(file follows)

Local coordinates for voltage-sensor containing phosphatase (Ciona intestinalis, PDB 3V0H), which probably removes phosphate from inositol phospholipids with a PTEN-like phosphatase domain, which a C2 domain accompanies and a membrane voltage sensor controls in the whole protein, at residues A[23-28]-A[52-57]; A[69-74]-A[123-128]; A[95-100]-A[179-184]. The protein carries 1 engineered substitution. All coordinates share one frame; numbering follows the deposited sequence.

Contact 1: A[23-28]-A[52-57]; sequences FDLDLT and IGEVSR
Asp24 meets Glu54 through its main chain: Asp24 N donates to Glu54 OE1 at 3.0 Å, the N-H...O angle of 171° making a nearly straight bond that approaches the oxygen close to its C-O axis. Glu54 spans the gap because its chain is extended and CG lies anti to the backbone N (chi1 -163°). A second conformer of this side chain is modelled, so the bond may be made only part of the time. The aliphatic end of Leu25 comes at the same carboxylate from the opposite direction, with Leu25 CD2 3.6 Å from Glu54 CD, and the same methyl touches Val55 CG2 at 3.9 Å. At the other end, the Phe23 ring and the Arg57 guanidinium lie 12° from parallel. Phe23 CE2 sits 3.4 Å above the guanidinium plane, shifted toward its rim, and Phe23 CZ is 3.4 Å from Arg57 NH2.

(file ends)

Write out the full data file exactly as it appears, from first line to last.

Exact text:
Local coordinates for voltage-sensor containing phosphatase (Ciona intestinalis, PDB 3V0H), which probably removes phosphate from inositol phospholipids with a PTEN-like phosphatase domain, which a C2 domain accompanies and a membrane voltage sensor controls in the whole protein, at residues A[23-28]-A[52-57]; A[69-74]-A[123-128]; A[95-100]-A[179-184]. The protein carries 1 engineered substitution. All coordinates share one frame; numbering follows the deposited sequence.

Contact 1: A[23-28]-A[52-57]; sequences FDLDLT and IGEVSR
Asp24 meets Glu54 through its main chain: Asp24 N donates to Glu54 OE1 at 3.0 Å, the N-H...O angle of 171° making a nearly straight bond that approaches the oxygen close to its C-O axis. Glu54 spans the gap because its chain is extended and CG lies anti to the backbone N (chi1 -163°). A second conformer of this side chain is modelled, so the bond may be made only part of the time. The aliphatic end of Leu25 comes at the same carboxylate from the opposite direction, with Leu25 CD2 3.6 Å from Glu54 CD, and the same methyl touches Val55 CG2 at 3.9 Å. At the other end, the Phe23 ring and the Arg57 guanidinium lie 12° from parallel. Phe23 CE2 sits 3.4 Å above the guanidinium plane, shifted toward its rim, and Phe23 CZ is 3.4 Å from Arg57 NH2.